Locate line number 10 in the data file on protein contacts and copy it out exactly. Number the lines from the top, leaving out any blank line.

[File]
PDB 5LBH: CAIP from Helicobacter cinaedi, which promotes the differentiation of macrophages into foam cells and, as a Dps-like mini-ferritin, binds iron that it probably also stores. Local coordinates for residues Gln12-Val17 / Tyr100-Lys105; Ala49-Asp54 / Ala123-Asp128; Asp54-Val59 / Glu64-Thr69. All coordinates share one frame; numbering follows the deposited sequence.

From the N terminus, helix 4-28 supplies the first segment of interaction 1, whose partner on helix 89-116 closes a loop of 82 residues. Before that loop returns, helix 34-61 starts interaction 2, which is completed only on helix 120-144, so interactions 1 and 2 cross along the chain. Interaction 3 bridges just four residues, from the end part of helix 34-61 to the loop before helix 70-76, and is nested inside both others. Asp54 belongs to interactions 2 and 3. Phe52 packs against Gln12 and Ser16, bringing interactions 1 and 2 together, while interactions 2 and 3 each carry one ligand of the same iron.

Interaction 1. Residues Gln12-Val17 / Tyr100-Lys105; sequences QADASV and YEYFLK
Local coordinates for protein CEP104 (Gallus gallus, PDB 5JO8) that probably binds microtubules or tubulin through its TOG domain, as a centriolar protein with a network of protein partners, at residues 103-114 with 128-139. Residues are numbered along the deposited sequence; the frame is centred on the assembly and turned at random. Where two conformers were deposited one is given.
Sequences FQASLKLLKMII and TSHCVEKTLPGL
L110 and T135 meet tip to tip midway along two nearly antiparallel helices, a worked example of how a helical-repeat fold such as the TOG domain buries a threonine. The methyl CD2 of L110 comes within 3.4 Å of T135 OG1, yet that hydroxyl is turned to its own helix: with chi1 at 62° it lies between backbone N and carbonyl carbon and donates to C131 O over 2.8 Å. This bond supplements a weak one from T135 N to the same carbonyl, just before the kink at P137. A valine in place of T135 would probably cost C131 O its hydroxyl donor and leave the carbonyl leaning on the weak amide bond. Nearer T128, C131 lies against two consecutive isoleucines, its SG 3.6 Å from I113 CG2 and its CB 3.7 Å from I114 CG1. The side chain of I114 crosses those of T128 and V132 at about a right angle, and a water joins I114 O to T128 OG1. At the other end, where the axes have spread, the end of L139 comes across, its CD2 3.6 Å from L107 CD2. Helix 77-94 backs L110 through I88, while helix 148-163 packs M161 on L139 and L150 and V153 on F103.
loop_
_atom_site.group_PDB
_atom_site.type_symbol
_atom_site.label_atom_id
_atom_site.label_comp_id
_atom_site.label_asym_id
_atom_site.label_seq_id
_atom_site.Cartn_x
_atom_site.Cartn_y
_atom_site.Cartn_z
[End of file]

_atom_site.label_atom_id